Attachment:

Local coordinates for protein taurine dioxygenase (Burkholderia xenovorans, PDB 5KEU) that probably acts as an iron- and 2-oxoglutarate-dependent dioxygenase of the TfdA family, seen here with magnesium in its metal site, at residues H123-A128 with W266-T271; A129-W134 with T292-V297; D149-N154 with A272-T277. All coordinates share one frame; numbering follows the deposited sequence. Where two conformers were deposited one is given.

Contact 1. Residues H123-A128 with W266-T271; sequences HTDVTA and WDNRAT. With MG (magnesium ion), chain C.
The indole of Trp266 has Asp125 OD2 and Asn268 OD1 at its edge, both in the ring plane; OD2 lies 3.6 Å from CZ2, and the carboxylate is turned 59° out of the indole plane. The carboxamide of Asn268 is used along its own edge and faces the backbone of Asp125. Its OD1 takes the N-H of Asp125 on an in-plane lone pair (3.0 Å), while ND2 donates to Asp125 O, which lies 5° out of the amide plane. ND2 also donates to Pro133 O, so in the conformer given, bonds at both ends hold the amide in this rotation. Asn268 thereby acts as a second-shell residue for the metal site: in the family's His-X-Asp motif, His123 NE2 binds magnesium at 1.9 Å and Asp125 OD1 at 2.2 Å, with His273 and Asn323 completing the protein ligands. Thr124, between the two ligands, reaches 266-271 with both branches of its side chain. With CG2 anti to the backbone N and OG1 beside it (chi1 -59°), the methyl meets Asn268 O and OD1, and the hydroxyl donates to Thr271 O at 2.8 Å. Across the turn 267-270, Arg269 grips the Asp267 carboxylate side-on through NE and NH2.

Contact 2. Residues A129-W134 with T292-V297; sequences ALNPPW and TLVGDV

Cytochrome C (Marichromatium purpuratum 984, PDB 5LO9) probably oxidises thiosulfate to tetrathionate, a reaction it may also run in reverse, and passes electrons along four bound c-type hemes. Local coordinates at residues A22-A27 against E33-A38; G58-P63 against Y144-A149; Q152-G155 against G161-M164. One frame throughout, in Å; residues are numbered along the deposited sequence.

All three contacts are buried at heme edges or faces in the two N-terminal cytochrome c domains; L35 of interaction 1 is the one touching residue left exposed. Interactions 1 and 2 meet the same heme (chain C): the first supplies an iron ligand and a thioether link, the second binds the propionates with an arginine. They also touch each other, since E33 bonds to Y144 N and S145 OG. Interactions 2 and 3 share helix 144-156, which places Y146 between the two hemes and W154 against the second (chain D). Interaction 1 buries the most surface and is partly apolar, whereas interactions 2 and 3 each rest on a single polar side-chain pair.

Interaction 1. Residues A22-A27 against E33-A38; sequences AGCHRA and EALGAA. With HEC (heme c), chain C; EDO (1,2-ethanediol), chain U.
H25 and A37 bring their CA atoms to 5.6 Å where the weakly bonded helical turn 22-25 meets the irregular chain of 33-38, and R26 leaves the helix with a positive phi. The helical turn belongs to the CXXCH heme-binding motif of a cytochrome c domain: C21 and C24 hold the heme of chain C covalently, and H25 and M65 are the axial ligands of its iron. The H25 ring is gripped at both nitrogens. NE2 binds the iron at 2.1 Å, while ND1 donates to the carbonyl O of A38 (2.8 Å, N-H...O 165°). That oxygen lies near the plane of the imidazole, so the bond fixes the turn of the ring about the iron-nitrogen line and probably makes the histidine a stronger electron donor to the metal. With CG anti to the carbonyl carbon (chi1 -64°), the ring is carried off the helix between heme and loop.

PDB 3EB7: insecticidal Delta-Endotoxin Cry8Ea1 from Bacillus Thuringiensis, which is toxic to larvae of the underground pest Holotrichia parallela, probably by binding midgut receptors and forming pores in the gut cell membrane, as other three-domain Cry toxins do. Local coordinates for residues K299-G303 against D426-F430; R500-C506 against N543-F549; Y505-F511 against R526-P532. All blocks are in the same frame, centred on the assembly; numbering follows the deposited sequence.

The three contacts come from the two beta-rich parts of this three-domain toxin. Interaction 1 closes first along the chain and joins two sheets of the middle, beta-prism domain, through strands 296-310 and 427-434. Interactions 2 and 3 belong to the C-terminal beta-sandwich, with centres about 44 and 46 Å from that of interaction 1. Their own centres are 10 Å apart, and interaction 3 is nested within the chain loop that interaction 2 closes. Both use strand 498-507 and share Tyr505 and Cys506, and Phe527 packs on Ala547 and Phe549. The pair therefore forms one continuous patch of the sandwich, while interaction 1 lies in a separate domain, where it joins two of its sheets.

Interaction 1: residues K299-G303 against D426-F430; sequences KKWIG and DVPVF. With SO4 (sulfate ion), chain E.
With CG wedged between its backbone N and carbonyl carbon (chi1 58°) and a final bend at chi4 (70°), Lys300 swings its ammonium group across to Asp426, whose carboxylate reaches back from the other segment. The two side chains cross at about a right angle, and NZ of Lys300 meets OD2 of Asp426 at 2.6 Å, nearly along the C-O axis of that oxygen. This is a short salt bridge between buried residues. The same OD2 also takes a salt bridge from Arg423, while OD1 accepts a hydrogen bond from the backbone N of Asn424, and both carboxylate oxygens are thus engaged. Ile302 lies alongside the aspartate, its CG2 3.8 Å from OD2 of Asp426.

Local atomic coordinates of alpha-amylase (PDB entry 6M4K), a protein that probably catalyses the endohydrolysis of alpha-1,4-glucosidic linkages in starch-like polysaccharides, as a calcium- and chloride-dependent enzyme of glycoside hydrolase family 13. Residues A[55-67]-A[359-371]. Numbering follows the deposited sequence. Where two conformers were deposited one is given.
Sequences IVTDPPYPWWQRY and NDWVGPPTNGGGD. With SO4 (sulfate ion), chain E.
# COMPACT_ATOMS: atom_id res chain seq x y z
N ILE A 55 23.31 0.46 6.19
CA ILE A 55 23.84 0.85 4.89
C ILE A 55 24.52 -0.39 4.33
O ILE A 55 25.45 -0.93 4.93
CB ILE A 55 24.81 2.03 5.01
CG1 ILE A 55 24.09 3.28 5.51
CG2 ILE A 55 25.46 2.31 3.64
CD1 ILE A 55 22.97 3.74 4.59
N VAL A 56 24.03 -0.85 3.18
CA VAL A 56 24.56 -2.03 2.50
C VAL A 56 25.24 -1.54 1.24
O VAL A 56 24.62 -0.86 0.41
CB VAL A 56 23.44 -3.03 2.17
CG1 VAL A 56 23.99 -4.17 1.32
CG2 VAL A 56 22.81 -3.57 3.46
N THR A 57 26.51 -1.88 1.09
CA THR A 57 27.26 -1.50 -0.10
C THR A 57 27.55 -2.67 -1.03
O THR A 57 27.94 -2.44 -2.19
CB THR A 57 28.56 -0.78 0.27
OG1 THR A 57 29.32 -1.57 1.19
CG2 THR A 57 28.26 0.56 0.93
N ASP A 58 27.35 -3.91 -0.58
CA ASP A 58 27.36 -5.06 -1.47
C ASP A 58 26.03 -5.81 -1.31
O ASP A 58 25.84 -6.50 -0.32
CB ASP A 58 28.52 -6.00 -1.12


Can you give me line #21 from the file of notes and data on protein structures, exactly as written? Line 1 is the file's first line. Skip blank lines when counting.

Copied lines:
CG1 ILE A 55 24.09 3.28 5.51